The NotaBotYet GPIO Relay Board for Axia can be used to control tally lights on popular mic arms.  Most of these types of mic arms have a ring of multiple LEDS that are used to indicate which mic is live on the air.  These LEDs at 12 volts typically draw 30-40 milliamps of current, and possibly more at 24 volts.  This is more current than a GPIO port on an Axia device is rated to handle.  Many engineers out there have resorted to creating some sort of perf-board circuit with transistors or relays to control these tally lights.  Some have even gone with quick and dirty “transistor directly in the euroblock” method of wiring.

The problem is that none of these methods are easy or quick to install.  With the GPIO Relay Board, NotaBotYet has already done the heavy lifting for you to make your installation fast and easy.  Typically, when using this board, the most time will be spent  stripping wires on the mic arm to find the correct colors rather than making connections to the GPIO port itself.


The diagram above demonstrates how it all goes together.  All that is required to make the proper connections are: the mic arm with tally light built in, a GPIO port on any given Axia device, a 12v to 24v power supply to power the tally light itself, some wire (unless this is being installed in an alternate Tesla universe), and the NotaBotYet GPIO Relay Board for Axia.   The normally open relay contacts will activate upon the GPIO port bit closing to ground, thereby completing the circuit to the tally light, and remaining completely electrically isolated from the other relays on the bord as well as the GPIO port itself.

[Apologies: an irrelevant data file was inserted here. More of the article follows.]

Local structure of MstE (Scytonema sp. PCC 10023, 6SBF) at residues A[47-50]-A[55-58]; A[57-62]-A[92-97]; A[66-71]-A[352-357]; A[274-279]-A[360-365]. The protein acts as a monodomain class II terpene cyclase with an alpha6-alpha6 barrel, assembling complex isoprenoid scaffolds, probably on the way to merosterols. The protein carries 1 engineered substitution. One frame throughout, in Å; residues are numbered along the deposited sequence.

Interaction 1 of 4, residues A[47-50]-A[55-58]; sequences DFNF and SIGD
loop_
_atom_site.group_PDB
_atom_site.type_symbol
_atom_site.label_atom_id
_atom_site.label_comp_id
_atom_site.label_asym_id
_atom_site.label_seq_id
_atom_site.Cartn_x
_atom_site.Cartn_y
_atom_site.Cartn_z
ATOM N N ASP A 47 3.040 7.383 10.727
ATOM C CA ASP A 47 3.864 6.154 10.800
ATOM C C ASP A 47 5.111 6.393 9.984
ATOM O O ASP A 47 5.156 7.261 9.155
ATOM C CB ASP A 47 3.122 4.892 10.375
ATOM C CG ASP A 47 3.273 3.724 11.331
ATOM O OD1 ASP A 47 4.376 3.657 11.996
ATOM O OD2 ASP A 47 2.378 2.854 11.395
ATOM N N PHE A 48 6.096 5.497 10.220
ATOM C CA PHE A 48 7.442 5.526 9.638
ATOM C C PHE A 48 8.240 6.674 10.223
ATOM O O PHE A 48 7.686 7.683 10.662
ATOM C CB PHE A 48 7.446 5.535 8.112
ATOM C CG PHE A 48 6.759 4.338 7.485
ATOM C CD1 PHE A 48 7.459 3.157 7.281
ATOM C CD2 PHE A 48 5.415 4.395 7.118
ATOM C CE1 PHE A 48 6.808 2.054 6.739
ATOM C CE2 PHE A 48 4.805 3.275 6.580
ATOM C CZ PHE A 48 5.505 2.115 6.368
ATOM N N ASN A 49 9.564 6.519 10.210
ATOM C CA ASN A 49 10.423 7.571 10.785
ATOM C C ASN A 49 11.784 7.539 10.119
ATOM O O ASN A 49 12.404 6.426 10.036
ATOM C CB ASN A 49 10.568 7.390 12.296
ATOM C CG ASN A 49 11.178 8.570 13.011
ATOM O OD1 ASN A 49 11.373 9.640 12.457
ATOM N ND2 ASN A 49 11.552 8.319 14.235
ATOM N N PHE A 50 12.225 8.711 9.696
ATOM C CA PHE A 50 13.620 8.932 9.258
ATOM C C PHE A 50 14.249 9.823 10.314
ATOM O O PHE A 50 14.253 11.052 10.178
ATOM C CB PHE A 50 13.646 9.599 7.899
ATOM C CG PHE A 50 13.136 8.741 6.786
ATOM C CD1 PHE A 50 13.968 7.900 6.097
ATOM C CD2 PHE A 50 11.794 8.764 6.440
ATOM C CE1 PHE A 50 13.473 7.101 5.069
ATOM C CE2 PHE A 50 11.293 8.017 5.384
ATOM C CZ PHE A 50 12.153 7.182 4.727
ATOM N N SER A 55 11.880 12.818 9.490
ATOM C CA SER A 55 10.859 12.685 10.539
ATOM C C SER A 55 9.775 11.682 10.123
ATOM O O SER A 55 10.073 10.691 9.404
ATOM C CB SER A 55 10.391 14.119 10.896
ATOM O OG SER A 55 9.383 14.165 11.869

Using Axia’s Pathfinder software will allow advanced control of most GPIO ports in an Axia Livewire network with a granularity down the level of each bit on a particular port.  Using Pathfinder in conjunction with the Relay Board can allow one Relay Board to control up to five tally lights simultaneously.